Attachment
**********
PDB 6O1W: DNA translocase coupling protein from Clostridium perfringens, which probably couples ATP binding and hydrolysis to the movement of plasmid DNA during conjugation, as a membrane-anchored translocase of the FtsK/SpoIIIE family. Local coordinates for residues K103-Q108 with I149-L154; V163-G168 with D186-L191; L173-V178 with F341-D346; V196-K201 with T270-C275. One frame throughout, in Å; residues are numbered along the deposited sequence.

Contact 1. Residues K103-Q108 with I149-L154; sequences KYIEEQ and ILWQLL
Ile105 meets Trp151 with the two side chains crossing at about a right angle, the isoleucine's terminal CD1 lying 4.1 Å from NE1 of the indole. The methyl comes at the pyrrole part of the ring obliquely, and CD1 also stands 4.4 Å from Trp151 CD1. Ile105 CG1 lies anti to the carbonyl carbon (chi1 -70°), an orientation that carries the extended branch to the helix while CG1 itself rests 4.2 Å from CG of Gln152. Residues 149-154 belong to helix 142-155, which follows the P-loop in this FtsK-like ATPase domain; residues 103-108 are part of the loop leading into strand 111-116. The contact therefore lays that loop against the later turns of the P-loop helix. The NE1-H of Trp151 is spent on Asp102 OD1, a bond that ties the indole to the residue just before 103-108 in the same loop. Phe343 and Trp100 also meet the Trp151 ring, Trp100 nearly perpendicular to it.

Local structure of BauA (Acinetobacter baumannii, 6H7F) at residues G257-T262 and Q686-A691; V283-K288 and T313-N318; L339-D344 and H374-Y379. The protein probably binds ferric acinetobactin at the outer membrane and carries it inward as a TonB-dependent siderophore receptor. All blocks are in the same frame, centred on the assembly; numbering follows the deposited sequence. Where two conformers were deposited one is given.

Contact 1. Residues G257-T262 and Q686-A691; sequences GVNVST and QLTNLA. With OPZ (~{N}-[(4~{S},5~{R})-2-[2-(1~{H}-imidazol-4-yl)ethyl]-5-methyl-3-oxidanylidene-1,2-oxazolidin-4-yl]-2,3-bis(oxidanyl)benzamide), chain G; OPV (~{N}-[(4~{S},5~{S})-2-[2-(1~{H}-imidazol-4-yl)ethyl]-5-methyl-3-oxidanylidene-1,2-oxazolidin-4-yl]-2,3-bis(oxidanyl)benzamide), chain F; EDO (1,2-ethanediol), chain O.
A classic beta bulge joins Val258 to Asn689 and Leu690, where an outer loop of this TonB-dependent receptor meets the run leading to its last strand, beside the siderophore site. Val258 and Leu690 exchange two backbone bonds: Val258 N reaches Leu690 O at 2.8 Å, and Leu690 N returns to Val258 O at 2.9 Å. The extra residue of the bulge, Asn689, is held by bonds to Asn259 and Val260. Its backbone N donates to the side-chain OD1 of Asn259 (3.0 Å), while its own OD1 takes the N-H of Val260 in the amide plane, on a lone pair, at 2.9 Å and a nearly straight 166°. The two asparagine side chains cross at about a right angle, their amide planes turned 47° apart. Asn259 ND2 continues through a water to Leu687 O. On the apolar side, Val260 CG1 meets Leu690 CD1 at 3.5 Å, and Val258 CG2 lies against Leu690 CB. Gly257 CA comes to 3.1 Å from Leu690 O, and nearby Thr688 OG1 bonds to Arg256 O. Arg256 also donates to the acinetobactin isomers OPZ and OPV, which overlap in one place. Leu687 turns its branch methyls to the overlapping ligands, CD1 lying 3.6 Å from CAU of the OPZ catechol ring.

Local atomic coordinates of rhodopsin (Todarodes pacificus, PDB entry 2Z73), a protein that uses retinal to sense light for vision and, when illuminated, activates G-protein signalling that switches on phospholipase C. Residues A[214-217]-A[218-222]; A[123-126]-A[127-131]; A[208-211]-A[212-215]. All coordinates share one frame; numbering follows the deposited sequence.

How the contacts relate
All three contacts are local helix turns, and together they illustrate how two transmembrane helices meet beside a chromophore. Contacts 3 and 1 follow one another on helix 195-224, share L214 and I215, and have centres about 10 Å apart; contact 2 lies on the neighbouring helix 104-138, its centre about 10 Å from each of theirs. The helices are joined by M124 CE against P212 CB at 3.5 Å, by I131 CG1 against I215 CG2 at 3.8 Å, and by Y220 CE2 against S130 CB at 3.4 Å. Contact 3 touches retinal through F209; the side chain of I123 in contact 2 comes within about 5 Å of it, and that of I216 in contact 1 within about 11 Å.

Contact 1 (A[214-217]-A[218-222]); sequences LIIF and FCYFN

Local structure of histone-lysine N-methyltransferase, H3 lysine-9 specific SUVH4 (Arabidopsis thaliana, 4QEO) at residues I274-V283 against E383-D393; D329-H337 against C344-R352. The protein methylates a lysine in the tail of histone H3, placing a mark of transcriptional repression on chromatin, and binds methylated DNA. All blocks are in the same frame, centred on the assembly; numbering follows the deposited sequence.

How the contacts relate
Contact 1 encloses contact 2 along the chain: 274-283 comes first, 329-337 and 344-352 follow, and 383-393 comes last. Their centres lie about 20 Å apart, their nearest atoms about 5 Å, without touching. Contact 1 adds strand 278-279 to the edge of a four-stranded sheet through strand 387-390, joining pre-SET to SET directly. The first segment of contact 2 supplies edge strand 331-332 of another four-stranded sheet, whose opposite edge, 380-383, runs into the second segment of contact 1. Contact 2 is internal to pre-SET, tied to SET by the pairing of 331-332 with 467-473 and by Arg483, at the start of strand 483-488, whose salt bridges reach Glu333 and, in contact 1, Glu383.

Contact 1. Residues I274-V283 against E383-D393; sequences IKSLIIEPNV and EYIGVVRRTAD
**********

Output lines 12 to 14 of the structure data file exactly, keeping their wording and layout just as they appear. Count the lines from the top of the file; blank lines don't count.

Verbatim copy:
How the contacts relate
Contact 1 encloses contact 2 along the chain: 274-283 comes first, 329-337 and 344-352 follow, and 383-393 comes last. Their centres lie about 20 Å apart, their nearest atoms about 5 Å, without touching. Contact 1 adds strand 278-279 to the edge of a four-stranded sheet through strand 387-390, joining pre-SET to SET directly. The first segment of contact 2 supplies edge strand 331-332 of another four-stranded sheet, whose opposite edge, 380-383, runs into the second segment of contact 1. Contact 2 is internal to pre-SET, tied to SET by the pairing of 331-332 with 467-473 and by Arg483, at the start of strand 483-488, whose salt bridges reach Glu333 and, in contact 1, Glu383.

Contact 1. Residues I274-V283 against E383-D393; sequences IKSLIIEPNV and EYIGVVRRTAD